The Kansas Cuartelejo is by airline about 350 miles, or 133 leagues from Santa Fe, and by marching distance it is 150 leagues, or 394 miles, by allowing about 17 leagues, or 44 miles for meanderings and detours. The ruins of the Kansas Guartelejo were discovered about 1885, and are located in the valley of Beaver Creek, (called Ladder Creek on the maps) about 12 miles due north of Scott City, in Scott County, Kansas, and about 10 miles south of the Smoky Hill River. The pueblo structure there was built of large sandstones and adobe, and was about 53 by 3-5 feet, with the inside walls plastered. It was situated on a mound, about 75 yards from the bed of Beaver Creek. Charred corn, charcoal, and burned bone and stone implements indicate that it wag destroyed by fire.12
   Having, as we think, satisfactorily located Cuartelejo in Scott County, Kansas, let us try and trace the Spaniards journey from there to the Rio Jesus Maria, or Platte River. The airline distance from the Kansas Cuartelejo, to North Platte is about 175 miles, or 66 leagues, while the airline distance from the same place to the junction of the Loup Fork with the Platte River, is about 273 miles, or 103 leagues, showing that the support of distance is in favor of the Loup Fork location.
   What route was taken we do not know but it is most probable that they followed the well beaten Indian trails. They probably went north the ten miles to the Smoky Hill River13, thence east on the north side of that stream about 135 miles to the mouth of Coal Creek, in present Russell County, southwest of the town of Wilson, Kansas, where they found the Pawnee Trail14, then north about 88 miles to Guide Rock, Webster County, Neb., and from there, to where they crossed the Platte River, about 90 miles, making a total of about 323 miles, or about 124 Spanish Leagues. By making allowances for meanderings and detours, during this last half of the journey would bring the total distance very close to the reckoning of the Lieut. General, who estimated the distance "was about 300 leagues."15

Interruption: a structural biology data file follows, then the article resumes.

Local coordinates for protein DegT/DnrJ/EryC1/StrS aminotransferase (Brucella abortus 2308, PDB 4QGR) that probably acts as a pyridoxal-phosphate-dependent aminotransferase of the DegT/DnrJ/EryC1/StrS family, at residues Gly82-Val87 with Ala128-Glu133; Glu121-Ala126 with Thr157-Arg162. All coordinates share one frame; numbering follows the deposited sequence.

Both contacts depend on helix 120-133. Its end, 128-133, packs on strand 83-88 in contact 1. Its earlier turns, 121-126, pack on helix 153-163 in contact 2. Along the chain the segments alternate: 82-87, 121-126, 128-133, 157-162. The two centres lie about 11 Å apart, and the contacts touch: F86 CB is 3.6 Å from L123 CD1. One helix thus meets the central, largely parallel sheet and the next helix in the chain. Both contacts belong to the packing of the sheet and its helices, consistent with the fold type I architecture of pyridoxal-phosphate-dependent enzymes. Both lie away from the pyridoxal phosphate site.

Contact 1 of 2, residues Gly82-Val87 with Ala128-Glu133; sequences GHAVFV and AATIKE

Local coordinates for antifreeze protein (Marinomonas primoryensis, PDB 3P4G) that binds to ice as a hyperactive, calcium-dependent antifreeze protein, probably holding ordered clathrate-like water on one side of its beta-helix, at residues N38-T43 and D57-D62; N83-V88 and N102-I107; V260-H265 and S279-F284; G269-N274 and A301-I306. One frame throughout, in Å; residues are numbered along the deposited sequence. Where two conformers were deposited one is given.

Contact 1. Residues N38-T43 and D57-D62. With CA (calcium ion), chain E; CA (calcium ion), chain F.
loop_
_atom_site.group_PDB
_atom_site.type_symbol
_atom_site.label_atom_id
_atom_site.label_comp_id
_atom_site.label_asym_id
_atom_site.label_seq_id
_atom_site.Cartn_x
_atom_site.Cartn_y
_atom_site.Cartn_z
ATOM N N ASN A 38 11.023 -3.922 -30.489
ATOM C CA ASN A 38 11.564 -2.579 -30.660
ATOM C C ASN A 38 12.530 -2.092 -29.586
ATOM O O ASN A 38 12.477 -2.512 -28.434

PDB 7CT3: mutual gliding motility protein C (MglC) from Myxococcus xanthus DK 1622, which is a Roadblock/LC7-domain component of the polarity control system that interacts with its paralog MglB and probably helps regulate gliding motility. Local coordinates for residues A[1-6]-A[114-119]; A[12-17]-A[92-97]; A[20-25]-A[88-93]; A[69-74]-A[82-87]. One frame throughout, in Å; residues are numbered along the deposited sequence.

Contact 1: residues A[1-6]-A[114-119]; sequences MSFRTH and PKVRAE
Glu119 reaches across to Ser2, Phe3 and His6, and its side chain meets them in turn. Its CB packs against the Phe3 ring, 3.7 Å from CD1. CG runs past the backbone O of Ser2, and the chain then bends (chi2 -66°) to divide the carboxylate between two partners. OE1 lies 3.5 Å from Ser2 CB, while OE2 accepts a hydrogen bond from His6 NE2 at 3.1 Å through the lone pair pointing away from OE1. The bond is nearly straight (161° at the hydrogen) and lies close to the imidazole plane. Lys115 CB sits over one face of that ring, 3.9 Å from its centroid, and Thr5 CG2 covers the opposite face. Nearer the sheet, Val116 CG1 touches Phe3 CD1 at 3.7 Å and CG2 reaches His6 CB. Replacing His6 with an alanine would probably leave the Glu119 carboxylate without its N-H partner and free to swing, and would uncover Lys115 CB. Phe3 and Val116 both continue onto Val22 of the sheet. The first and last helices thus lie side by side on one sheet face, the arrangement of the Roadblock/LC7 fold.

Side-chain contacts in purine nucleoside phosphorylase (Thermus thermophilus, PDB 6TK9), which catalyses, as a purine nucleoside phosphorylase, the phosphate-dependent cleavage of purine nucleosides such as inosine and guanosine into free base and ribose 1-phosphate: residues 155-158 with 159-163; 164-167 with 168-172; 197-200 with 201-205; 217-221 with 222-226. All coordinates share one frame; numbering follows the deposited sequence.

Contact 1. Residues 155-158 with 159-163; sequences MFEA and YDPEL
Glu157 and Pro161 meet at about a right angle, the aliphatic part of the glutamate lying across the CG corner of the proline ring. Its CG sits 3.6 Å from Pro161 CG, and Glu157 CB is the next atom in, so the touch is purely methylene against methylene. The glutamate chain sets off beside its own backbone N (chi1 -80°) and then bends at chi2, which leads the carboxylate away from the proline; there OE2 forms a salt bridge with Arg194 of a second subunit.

Our interpretation of the leaf from the Spanish Officer's Diary is as follows:
   Tuesday, August 6, - They began to cross the Platte River, at approximately 22 miles airline, southwest from the junction of the Loup with the Platte. The Platte here flows from southwest to northeast.
   Wed., Aug. 7, - Finished crossing the Platte, and all together in camp.
   Thurs., Aug. 8, - At one league from the Platte Crossing, they found a large creek (Prairie Creek) which it was necessary to cross, and which they did cross, finding the water very warm, and its course was from west to east, and as they surmised, it was a branch of the Platte river.

   12 Kansas Hist. Colns. vol. VI, p. 124-130.
   13 18th Rpt. Bu. Am. Ethnology, Part II, maps, 26, 41, 42
   14 Kansas Hist. Colns. vol. V, p. 92.
   15 Neb. Hist. & Record of Pio. days. vol. VI, p. 14.




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Prairie Creek -- looking west. At a point about 9 miles north of Central City.
Photo by F. H. Shoemaker

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Prairie Creek Bridge -- 9 miles north of Central City.
Photo by F. H. Shoemaker